Victory Garden

Declaring Victory over Childhood Obesity?

A string of triumphant stories of declining childhood obesity rates has marked the last month. Is declaring victory premature?

David Allison, Distinguished Professor at UAB and one of the best thinkers in the obesity field, tells us that while this is certainly promising news, “Its exact meaning is difficult to know at this time. It could be that this is a temporary minor decline in rates and that BMI’s will stabilize or go up again (as occurred historically in some European data)…or not.”

He goes on to say, “I am less confident that the data showing rates are dropping more in some cities than others are meaningful. These sample differences may be chance differences, differences due to varying data collection methods by city, or differences in the validity of reporting by city. Finally, I know of no convincing evidence supporting any claims which attribute any declines to any particular cause.”

Regardless, the encouraging stories continue, along with understandably happy quotes from public health officials.

The latest issue of Morbidity and Mortality Weekly Report leads with the news that obesity rates for young poor children in New York City dropped from 19 to 16 percent over a nine-year period, while rates in Los Angeles rose to 21% before dropping to 20% over the same period. An editorial note offered the usual caution about how “more research is needed” to assess childhood obesity prevention, but the clear take-away message was something like we’re finally winning.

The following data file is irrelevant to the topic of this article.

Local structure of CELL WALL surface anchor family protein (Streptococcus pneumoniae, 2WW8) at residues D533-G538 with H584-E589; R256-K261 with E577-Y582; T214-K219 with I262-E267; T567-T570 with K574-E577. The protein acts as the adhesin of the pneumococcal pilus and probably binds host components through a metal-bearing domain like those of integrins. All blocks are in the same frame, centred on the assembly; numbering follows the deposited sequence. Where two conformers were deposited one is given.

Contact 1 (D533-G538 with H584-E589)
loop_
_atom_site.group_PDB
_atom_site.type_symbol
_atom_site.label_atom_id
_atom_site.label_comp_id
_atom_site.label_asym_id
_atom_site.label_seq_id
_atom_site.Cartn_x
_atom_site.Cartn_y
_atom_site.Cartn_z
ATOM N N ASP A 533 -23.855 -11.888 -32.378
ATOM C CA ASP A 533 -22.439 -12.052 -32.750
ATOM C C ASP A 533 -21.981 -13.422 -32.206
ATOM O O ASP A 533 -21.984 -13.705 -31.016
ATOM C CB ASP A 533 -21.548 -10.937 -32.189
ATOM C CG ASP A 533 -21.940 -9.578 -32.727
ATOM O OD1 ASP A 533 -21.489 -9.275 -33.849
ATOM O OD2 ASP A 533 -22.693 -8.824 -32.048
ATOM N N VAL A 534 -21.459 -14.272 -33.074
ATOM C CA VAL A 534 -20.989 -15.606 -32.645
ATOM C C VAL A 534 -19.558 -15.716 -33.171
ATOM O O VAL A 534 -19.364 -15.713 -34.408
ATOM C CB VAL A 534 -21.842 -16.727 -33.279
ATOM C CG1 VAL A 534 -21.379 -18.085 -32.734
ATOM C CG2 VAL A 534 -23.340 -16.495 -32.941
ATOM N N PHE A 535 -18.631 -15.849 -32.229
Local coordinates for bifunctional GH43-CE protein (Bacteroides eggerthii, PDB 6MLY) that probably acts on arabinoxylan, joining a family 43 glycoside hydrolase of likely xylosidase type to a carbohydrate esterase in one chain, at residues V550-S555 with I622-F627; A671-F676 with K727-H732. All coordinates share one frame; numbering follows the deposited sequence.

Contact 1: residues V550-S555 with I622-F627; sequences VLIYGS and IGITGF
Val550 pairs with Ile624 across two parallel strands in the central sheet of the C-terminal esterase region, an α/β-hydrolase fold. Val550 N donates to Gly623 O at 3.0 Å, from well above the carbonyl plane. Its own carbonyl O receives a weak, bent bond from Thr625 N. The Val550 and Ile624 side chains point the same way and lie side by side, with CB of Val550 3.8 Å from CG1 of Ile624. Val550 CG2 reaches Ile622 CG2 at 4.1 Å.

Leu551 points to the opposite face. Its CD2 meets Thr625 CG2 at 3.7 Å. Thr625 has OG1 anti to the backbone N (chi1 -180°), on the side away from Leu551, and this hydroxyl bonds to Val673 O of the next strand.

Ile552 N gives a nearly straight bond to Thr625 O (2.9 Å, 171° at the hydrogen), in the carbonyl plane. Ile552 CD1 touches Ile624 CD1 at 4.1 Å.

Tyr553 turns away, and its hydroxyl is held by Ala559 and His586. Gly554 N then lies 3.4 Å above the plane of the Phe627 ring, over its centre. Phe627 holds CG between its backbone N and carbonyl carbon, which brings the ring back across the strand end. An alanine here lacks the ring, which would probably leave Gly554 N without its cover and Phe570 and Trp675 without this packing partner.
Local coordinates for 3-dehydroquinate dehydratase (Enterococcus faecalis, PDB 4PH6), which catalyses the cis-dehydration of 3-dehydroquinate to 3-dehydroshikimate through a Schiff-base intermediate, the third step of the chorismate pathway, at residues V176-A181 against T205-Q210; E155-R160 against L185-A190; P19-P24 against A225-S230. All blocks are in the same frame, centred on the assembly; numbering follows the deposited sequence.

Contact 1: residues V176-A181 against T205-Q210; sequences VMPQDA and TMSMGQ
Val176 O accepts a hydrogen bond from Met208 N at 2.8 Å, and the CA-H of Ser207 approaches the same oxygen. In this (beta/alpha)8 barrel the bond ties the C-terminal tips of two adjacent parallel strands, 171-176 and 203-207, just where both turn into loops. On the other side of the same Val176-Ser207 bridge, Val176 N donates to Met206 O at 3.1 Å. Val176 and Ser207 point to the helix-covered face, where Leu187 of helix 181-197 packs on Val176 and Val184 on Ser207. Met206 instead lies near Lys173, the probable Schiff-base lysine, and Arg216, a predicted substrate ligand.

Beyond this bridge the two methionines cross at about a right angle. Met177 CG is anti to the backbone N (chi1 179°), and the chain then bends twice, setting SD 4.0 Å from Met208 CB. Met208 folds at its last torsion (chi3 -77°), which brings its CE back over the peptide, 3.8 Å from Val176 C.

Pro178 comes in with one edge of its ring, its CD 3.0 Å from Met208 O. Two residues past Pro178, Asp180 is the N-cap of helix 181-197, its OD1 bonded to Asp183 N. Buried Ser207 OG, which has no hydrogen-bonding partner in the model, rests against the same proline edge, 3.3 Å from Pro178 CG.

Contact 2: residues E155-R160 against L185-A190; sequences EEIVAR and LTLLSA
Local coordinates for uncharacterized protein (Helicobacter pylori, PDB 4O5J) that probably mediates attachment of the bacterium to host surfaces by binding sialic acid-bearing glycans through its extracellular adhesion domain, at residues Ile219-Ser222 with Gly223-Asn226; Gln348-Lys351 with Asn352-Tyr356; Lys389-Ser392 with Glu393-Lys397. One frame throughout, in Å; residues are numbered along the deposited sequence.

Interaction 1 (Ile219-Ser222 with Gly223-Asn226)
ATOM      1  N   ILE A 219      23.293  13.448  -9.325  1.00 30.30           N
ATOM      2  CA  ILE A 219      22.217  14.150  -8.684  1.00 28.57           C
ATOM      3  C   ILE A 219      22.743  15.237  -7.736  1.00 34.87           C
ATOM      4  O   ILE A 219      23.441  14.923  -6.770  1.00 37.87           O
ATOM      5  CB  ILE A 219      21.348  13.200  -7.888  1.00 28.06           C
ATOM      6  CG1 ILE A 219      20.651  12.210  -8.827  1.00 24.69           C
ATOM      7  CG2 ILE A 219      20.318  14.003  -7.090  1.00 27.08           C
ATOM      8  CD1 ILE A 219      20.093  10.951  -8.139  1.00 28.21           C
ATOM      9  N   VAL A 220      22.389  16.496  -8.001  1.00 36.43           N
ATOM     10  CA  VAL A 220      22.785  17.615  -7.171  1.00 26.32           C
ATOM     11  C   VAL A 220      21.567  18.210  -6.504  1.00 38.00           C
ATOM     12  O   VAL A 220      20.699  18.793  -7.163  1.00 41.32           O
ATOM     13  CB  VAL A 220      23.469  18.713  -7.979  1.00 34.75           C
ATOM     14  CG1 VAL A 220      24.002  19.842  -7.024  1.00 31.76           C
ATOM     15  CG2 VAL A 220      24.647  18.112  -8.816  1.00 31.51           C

New York City’s health commissioner welcomed the news and declared “a big success.”

And after years of increases, we now hear childhood obesity rates in West Virginia may have turned the corner. The rate of obesity in fifth graders fell from 28.9% in 2009-2010 to 27.8% in 2010-2011. The decrease is small but encouraging, especially in a state that has seen some of the highest childhood obesity rates in the country.

“This is cause to hope and reason to keep trying,” said Dr. Bill Neal of the CARDIAC program out of West Virginia University that does the screening. “If these numbers are still down next year, we’ll know it’s a genuine trend. So this is no time to ease off in our efforts.”

Stepping back from all the happy talk, a few things are clear. The numbers are looking better. We don’t really know what’s driving this change, any more than we know exactly what drove the bad news. And the problem remains daunting. According to the CDC:

• Childhood obesity has more than tripled in the past 30 years.
• Obesity in children 6–11 rose 7% in 1980 to nearly 20% in 2008.
• Obesity in adolescents rose from 5% to 18% over the same period.
• In 2008, more than one third of children and adolescents had excess weight or obesity.

Click here to read about the MMWR report in the Washington Post and here to read the report itself. Click here to read about West Virginia’s trends the Cumberland Time-News and here to read it in the Huntington Herald-Dispatch. Finally, click here to access CDC facts on childhood obesity.

Victory Garden poster by Morley / Wikimedia